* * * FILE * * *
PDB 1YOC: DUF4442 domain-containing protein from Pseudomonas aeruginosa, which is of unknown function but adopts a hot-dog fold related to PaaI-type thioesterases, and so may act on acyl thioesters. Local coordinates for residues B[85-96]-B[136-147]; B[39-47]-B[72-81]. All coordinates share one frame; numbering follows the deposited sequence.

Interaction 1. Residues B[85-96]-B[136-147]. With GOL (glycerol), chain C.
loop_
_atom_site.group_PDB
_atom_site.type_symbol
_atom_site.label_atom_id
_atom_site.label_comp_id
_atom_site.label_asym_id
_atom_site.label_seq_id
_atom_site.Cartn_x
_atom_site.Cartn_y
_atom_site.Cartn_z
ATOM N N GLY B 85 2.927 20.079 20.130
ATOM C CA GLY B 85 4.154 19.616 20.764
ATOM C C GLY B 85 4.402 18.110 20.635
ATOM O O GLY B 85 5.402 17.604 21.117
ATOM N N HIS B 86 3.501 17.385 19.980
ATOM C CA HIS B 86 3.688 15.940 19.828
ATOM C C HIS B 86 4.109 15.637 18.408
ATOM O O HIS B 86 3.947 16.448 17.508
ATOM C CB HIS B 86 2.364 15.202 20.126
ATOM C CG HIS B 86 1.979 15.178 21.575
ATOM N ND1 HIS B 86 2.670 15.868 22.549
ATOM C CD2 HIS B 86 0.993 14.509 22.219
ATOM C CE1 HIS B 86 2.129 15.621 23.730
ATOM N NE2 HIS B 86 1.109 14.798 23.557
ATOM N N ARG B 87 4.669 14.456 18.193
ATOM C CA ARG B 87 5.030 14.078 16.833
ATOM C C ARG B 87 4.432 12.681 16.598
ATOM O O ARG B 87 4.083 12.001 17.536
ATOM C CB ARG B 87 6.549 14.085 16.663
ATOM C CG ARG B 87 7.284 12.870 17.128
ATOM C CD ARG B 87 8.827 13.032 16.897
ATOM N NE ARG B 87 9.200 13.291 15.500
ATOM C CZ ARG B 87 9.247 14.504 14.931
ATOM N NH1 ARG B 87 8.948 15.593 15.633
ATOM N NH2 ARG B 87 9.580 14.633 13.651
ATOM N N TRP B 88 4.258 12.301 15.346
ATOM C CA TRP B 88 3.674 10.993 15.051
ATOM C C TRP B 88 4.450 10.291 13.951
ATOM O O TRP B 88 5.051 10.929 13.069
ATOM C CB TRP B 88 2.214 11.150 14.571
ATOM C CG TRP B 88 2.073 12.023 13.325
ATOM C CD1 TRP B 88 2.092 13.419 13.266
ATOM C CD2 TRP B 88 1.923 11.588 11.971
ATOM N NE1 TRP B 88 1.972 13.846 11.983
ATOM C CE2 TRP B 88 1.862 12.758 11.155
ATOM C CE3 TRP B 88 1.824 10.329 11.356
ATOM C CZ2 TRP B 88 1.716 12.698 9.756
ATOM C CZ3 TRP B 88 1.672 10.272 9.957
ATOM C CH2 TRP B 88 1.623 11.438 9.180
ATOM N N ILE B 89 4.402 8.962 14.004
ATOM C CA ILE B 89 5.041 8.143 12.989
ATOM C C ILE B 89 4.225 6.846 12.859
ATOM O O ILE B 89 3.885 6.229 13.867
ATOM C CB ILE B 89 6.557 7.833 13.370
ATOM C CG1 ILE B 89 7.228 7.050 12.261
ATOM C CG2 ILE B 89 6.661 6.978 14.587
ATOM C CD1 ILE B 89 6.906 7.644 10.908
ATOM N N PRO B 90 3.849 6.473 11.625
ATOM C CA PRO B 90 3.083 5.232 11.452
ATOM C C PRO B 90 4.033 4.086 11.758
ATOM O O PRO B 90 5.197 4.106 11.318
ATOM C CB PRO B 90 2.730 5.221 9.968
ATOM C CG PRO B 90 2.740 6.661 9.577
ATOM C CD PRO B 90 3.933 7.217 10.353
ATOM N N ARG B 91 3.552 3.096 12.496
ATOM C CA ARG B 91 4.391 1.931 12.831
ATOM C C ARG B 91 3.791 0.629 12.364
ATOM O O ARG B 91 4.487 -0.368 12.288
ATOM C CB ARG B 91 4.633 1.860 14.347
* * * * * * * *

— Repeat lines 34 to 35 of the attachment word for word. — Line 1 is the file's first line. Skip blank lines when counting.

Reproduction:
ATOM N NE ARG B 87 9.200 13.291 15.500
ATOM C CZ ARG B 87 9.247 14.504 14.931